First off to me it appears the lumpy micro is too dry. I find if it that dry it is hard to spread, and if I do get it spread, it has pits when sanded. I think one can heat it up with a heat gun or hair dryer and get it to spread easier if it is that lumpy. I am going to try that next time I mix it too dry.
I am working in a cold hangar and have similar problems.

I think The runny stuff is not enough micro, I like runny, but cabosil has been back ordered so I dont have it to thicken, so i have been using a dry mixture like your lumpy stuff and been dealing with trying to get it smooth. I am using 1 hour catalyst, but it takes two days to cure hard enough to sand. It is tough working glass in winter…..

Anytime I am using raw micro, I use a respirator. Also when sanding I use a respitrator and have a vacuum going to suckmup the dust. Did I mention I hate fiberglass dust….if I didnt, I hate fiberglass dust.
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WARNING! Information presented in this post is my opinion. All users of info have sole responsibility for determining accuracy or suitability for their use.

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  #9  
Old 01-05-2022, 02:45 PM
agent4573 agent4573 is offline
 
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Quote:
Originally Posted by PilotjohnS View Post
I think The runny stuff is not enough micro, I like runny, but cabosil has been back ordered so I dont have it to thicken, so i have been using a dry mixture like your lumpy stuff and been dealing with trying to get it smooth. I am using 1 hour catalyst, but it takes two days to cure hard enough to sand. It is tough working glass in winter…..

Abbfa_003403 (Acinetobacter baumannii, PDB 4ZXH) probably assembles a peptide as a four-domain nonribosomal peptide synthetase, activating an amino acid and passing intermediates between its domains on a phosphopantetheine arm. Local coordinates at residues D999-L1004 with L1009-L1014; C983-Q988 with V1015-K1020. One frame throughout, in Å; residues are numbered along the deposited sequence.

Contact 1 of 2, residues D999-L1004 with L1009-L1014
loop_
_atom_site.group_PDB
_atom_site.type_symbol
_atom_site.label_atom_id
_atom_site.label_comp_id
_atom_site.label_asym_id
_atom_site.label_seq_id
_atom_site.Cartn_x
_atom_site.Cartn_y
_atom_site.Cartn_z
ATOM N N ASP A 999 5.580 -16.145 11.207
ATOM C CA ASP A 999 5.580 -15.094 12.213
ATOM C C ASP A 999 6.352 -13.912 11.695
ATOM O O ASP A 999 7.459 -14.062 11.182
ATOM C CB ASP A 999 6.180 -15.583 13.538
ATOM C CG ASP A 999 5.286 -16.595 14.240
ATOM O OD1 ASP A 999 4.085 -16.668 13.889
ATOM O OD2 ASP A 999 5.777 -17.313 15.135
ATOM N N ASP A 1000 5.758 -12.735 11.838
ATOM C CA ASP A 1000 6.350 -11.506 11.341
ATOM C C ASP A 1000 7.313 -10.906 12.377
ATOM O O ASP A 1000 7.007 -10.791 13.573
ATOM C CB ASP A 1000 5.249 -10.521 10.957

West marine has it in stock....
https://www.westmarine.com/buy/west-...1-2-oz--323618

EDIT: Cab-O-Sil is advertised as a fumed silica, the 406 is colloidal silica but they're basically the same. DanH has even stated in previous posts that 403 is equivalent to Cabosil.
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Last edited by agent4573 : 01-05-2022 at 02:57 PM.
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  #10  
Old 01-05-2022, 05:04 PM
PilotjohnS PilotjohnS is offline
 
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Location: Southwest
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Default Thanks for tip

Quote:
Originally Posted by agent4573 View Post
West marine has it in stock....
https://www.westmarine.com/buy/west-...1-2-oz--323618

EDIT: Cab-O-Sil is advertised as a fumed silica, the 406 is colloidal silica but they're basically the same. DanH has even stated in previous posts that 403 is equivalent to Cabosil.
Thanks for the tip. I will check it out!

(Wow this is expensive at West Marine)
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WARNING! Information presented in this post is my opinion. All users of info have sole responsibility for determining accuracy or suitability for their use.

Dues paid 2022, worth every penny

RV9A- Status:
98% done, 2% left to go
Structure done (less gear)
Electrical/Panel done
Firewall Forward 95% done
Fiberglass 70%
www.pilotjohnsrv9.blogspot.com

Last edited by PilotjohnS : 01-05-2022 at 05:08 PM.